When we arrived in Mumbai my husband was staying in a mess and waiting for our luggage to arrived, so I with my son went to live with my sister for a couple of days. It was an opportunity for us to live in the same house after a long time. I went there with simple plans to chat and go for ‘retail therapy’ like we did before our marriage. To live the dream of a stroll in the park, watching our kids play together, bitching about in-laws or life in general and remembering our childhood and boring our kids with the stories. I had very simple desires from our time together.
She was always on call at home, at work
But reality was different. Though she had taken leave from office, still she was constantly on phone or on her laptop. Once away from the gadget, it was child’s homework, managing maid, meeting the demands of her in-laws and serving dinner to the family. Leaving our conversation in the middle she rushed to attend every call, official or family. And I watched her toiling all day and I waited to even have a decent meal together with her.
Shouldn’t couples have independence even in a marriage?
Fed up of her busy schedule, I planned an outing for us, just the two of us. “Tomorrow we will go out for lunch and then show me your city.” I passed my order at the dinner table.
Next morning I overheard her conversation with her husband. She was asking him for money to buy a gift for me and my son.
“There is no need to waste money. Already you will be paying for lunch. Still if you want to give her something, check the store. I am sure you will find something there from the leftover Diwali gifts we get.” It was her husband.
“She has come with gifts for everyone in the family, even for your parents, I want to… please…”
The final conversation
The ‘us’ time we were so looking forward to spend together was washed in silence. We were sitting quietly in a corner table of the restaurant, silently waiting for the food. Finally I gently touched her hand.
I looked at her but she was avoiding eye contact with me.
“I am sorry, I heard your conversation. You don’t have to… there is no formality between us.” I said calmly, breaking the silence.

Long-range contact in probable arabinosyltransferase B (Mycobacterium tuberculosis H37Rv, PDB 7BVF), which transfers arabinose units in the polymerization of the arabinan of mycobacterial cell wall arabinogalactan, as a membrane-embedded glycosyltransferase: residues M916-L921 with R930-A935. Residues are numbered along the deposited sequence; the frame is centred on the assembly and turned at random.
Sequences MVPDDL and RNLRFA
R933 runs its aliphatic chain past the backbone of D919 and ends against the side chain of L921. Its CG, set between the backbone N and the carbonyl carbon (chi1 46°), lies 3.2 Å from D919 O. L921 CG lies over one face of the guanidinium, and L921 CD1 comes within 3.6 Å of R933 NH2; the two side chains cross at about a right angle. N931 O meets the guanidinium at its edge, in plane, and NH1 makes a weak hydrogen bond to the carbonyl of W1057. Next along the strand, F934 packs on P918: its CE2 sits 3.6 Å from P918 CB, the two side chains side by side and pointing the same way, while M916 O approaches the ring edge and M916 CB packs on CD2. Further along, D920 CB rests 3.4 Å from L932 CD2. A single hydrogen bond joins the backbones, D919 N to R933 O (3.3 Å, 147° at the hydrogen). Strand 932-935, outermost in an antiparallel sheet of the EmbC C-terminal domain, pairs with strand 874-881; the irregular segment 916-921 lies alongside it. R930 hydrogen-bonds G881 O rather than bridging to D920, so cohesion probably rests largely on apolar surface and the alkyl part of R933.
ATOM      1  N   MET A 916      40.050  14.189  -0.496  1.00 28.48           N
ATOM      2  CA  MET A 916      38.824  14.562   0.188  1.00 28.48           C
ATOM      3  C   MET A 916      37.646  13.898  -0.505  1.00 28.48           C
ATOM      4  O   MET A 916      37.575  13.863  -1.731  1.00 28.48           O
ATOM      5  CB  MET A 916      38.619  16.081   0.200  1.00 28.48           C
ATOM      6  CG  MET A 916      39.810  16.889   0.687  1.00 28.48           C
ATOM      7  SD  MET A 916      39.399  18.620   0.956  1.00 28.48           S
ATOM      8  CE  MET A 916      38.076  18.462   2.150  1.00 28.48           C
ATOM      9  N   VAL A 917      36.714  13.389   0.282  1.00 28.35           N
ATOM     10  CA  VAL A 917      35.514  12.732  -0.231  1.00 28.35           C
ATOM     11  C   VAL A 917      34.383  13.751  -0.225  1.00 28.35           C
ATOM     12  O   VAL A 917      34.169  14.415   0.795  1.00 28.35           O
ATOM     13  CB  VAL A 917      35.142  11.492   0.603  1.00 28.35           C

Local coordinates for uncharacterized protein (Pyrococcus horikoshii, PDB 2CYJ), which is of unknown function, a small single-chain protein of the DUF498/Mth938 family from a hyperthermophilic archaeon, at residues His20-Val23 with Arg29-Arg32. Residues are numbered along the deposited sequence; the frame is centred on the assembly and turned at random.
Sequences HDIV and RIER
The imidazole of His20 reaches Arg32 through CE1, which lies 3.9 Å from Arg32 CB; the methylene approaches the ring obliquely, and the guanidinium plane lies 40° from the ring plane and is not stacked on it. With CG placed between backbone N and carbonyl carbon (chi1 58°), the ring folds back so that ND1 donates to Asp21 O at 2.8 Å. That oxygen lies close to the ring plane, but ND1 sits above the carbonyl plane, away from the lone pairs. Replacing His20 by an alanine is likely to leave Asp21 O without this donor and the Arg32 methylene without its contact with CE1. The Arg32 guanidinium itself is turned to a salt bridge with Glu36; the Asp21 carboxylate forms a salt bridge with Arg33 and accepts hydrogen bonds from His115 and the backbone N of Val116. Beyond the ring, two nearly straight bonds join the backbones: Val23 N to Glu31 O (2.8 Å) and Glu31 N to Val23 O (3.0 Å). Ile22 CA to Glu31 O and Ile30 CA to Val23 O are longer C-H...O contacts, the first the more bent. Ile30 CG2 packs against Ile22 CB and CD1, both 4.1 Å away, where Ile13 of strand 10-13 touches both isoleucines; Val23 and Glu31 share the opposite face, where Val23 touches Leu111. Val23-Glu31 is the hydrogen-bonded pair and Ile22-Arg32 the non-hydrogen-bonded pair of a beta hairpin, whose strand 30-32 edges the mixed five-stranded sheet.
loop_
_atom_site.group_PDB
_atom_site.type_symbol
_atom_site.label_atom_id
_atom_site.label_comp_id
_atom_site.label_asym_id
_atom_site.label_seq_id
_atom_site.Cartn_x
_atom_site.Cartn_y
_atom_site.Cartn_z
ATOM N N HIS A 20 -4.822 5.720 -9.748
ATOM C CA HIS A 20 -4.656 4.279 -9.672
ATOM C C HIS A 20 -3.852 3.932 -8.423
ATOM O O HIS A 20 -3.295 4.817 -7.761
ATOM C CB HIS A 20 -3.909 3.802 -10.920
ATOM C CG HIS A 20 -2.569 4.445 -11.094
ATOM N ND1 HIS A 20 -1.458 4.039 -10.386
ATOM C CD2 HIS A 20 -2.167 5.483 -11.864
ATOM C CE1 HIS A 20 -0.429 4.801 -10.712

“But I am shocked that in spite of being financially independent, in fact earning more than your husband, you have to ask him for money? What kind of independence is this?” There was anger in my voice. “I don’t earn, still I don’t have to ask my husband for money and he will never ask me where I have spent the money from his salary.”
She was still avoiding eye contact.
After a long pause she said, “It’s for peace…peace in the family.” She looked into my eyes. “You have to be really careful with ‘the male ego’. You can’t hurt it.”
Matter of identity
“It’s not the money which makes me happy. It’s my work and recognition I have earned gives me a sense of independence. If having control over my money makes him feel manly and happy then let it be.” She smiled but the tears were still there.
“What men sacrifice for peace in the family is a couple of drinks and a few more hours with friends. What women sacrifice is personal happiness, dignity, self-respect…and in my case the control over my own money. Sometimes I feel jealous of you and the life you are living. But then I think about my career and my profession. At least I got the opportunity to pursue my dream. May be it was for the money, but he encouraged and supported me to make a career.”
After a long pause, she said, “I am happy that I have an identity of my own. I am known to the world by my name and not just as Mrs. Roy.” And she winked.
Something snapped within me. What? I couldn’t understand.